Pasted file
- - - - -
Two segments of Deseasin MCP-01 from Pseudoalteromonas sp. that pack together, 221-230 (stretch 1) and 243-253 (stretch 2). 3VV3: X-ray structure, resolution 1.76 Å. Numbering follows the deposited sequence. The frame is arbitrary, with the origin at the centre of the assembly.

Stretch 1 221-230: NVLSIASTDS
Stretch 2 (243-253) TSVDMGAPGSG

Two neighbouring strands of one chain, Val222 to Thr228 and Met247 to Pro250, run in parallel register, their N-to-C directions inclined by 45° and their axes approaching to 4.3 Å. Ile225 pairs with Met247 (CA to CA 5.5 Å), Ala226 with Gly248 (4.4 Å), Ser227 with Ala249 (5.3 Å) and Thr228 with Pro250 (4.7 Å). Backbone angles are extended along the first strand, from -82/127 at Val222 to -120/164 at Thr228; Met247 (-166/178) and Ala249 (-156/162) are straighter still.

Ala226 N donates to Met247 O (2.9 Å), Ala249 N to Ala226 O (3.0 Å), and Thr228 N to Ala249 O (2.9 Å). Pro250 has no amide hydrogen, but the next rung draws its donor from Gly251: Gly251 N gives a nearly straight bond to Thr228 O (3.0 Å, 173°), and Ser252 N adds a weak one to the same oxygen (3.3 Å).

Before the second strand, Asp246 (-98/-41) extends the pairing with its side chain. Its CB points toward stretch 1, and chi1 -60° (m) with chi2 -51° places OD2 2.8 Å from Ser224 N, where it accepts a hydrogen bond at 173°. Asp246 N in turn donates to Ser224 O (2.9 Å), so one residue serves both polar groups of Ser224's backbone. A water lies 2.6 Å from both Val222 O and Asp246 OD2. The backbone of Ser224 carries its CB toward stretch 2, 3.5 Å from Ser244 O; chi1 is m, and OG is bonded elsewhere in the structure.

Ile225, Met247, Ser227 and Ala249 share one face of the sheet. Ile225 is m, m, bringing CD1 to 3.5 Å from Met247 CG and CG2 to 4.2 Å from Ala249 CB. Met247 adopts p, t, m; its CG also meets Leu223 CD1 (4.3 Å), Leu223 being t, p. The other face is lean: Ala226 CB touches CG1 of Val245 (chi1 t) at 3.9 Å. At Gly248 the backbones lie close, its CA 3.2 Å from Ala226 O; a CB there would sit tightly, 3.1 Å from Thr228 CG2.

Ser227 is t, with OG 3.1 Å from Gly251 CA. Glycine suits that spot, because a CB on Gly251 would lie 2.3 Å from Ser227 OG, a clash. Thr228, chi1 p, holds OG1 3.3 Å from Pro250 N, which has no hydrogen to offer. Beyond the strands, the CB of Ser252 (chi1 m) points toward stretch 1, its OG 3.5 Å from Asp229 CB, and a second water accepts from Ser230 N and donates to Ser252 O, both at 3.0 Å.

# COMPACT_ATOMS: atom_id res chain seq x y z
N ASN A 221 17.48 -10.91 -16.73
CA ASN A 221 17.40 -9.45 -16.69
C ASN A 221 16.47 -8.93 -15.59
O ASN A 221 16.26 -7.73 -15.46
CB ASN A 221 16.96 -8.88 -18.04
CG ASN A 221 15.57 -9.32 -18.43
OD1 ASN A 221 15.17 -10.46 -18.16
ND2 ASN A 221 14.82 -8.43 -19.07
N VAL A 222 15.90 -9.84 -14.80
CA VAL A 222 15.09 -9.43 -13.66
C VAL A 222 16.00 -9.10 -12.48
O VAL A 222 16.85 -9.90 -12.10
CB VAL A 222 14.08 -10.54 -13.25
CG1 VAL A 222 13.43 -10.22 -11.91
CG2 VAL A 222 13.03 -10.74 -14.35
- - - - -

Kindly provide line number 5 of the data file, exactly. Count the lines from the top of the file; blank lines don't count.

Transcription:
Ala226 N donates to Met247 O (2.9 Å), Ala249 N to Ala226 O (3.0 Å), and Thr228 N to Ala249 O (2.9 Å). Pro250 has no amide hydrogen, but the next rung draws its donor from Gly251: Gly251 N gives a nearly straight bond to Thr228 O (3.0 Å, 173°), and Ser252 N adds a weak one to the same oxygen (3.3 Å).